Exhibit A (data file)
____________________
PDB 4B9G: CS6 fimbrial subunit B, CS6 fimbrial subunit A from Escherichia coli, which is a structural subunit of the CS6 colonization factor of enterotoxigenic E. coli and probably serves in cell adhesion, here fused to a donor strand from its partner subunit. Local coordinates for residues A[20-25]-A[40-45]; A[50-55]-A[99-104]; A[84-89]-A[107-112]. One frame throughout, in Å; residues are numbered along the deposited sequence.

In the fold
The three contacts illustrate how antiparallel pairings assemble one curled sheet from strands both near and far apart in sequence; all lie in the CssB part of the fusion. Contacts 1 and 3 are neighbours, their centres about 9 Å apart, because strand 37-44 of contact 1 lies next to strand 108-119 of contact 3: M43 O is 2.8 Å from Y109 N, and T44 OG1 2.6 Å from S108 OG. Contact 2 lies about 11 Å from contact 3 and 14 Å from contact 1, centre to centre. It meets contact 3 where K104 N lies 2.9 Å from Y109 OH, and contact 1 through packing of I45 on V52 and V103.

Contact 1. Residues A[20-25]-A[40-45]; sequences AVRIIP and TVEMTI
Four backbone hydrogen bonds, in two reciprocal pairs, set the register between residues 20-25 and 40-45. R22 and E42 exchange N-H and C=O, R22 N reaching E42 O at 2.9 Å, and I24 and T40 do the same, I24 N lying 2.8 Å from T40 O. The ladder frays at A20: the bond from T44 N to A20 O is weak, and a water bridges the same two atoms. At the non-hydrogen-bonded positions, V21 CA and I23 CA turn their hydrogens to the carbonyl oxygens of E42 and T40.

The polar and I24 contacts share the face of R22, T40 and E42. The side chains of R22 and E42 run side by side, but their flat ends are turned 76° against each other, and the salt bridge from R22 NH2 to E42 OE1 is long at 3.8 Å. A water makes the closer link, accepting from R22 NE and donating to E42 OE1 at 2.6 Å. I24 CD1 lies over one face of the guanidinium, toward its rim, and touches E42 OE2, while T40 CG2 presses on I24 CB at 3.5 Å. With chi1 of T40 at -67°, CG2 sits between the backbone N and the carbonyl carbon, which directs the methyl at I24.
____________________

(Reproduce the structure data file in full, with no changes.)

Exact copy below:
PDB 4B9G: CS6 fimbrial subunit B, CS6 fimbrial subunit A from Escherichia coli, which is a structural subunit of the CS6 colonization factor of enterotoxigenic E. coli and probably serves in cell adhesion, here fused to a donor strand from its partner subunit. Local coordinates for residues A[20-25]-A[40-45]; A[50-55]-A[99-104]; A[84-89]-A[107-112]. One frame throughout, in Å; residues are numbered along the deposited sequence.

In the fold
The three contacts illustrate how antiparallel pairings assemble one curled sheet from strands both near and far apart in sequence; all lie in the CssB part of the fusion. Contacts 1 and 3 are neighbours, their centres about 9 Å apart, because strand 37-44 of contact 1 lies next to strand 108-119 of contact 3: M43 O is 2.8 Å from Y109 N, and T44 OG1 2.6 Å from S108 OG. Contact 2 lies about 11 Å from contact 3 and 14 Å from contact 1, centre to centre. It meets contact 3 where K104 N lies 2.9 Å from Y109 OH, and contact 1 through packing of I45 on V52 and V103.

Contact 1. Residues A[20-25]-A[40-45]; sequences AVRIIP and TVEMTI
Four backbone hydrogen bonds, in two reciprocal pairs, set the register between residues 20-25 and 40-45. R22 and E42 exchange N-H and C=O, R22 N reaching E42 O at 2.9 Å, and I24 and T40 do the same, I24 N lying 2.8 Å from T40 O. The ladder frays at A20: the bond from T44 N to A20 O is weak, and a water bridges the same two atoms. At the non-hydrogen-bonded positions, V21 CA and I23 CA turn their hydrogens to the carbonyl oxygens of E42 and T40.

The polar and I24 contacts share the face of R22, T40 and E42. The side chains of R22 and E42 run side by side, but their flat ends are turned 76° against each other, and the salt bridge from R22 NH2 to E42 OE1 is long at 3.8 Å. A water makes the closer link, accepting from R22 NE and donating to E42 OE1 at 2.6 Å. I24 CD1 lies over one face of the guanidinium, toward its rim, and touches E42 OE2, while T40 CG2 presses on I24 CB at 3.5 Å. With chi1 of T40 at -67°, CG2 sits between the backbone N and the carbonyl carbon, which directs the methyl at I24.